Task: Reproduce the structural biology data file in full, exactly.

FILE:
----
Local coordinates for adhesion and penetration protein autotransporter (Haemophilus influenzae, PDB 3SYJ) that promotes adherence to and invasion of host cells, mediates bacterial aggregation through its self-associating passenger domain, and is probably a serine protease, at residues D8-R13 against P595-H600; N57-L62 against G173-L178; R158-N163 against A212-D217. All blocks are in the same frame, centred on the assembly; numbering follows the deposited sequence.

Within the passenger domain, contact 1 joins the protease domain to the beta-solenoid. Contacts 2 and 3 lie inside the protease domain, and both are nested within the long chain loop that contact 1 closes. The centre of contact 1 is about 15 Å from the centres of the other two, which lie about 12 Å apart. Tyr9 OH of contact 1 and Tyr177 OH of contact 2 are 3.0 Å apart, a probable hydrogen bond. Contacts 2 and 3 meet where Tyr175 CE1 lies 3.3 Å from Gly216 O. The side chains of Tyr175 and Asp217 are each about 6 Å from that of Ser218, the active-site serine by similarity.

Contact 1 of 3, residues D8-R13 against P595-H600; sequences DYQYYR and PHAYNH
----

Local coordinates for adhesion and penetration protein autotransporter (Haemophilus influenzae, PDB 3SYJ) that promotes adherence to and invasion of host cells, mediates bacterial aggregation through its self-associating passenger domain, and is probably a serine protease, at residues D8-R13 against P595-H600; N57-L62 against G173-L178; R158-N163 against A212-D217. All blocks are in the same frame, centred on the assembly; numbering follows the deposited sequence.

Within the passenger domain, contact 1 joins the protease domain to the beta-solenoid. Contacts 2 and 3 lie inside the protease domain, and both are nested within the long chain loop that contact 1 closes. The centre of contact 1 is about 15 Å from the centres of the other two, which lie about 12 Å apart. Tyr9 OH of contact 1 and Tyr177 OH of contact 2 are 3.0 Å apart, a probable hydrogen bond. Contacts 2 and 3 meet where Tyr175 CE1 lies 3.3 Å from Gly216 O. The side chains of Tyr175 and Asp217 are each about 6 Å from that of Ser218, the active-site serine by similarity.

Contact 1 of 3, residues D8-R13 against P595-H600; sequences DYQYYR and PHAYNH